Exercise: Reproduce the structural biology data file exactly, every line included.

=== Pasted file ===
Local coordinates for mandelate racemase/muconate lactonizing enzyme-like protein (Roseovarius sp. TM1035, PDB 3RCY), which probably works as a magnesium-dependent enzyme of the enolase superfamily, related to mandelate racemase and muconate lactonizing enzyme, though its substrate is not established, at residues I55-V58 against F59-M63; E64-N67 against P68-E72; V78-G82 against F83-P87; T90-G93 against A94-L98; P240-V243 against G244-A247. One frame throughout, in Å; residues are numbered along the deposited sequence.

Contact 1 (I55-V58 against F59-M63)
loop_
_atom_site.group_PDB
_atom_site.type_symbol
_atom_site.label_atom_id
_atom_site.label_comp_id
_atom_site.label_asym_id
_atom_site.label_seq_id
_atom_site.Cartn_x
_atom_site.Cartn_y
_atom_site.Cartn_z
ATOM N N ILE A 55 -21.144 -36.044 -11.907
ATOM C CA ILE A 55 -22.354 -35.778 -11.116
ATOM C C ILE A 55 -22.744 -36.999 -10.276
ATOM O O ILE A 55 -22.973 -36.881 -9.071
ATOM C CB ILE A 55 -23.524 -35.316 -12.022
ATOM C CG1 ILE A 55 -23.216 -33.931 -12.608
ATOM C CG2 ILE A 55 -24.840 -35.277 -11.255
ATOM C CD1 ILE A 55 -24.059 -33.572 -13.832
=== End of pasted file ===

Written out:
Local coordinates for mandelate racemase/muconate lactonizing enzyme-like protein (Roseovarius sp. TM1035, PDB 3RCY), which probably works as a magnesium-dependent enzyme of the enolase superfamily, related to mandelate racemase and muconate lactonizing enzyme, though its substrate is not established, at residues I55-V58 against F59-M63; E64-N67 against P68-E72; V78-G82 against F83-P87; T90-G93 against A94-L98; P240-V243 against G244-A247. One frame throughout, in Å; residues are numbered along the deposited sequence.

Contact 1 (I55-V58 against F59-M63)
loop_
_atom_site.group_PDB
_atom_site.type_symbol
_atom_site.label_atom_id
_atom_site.label_comp_id
_atom_site.label_asym_id
_atom_site.label_seq_id
_atom_site.Cartn_x
_atom_site.Cartn_y
_atom_site.Cartn_z
ATOM N N ILE A 55 -21.144 -36.044 -11.907
ATOM C CA ILE A 55 -22.354 -35.778 -11.116
ATOM C C ILE A 55 -22.744 -36.999 -10.276
ATOM O O ILE A 55 -22.973 -36.881 -9.071
ATOM C CB ILE A 55 -23.524 -35.316 -12.022
ATOM C CG1 ILE A 55 -23.216 -33.931 -12.608
ATOM C CG2 ILE A 55 -24.840 -35.277 -11.255
ATOM C CD1 ILE A 55 -24.059 -33.572 -13.832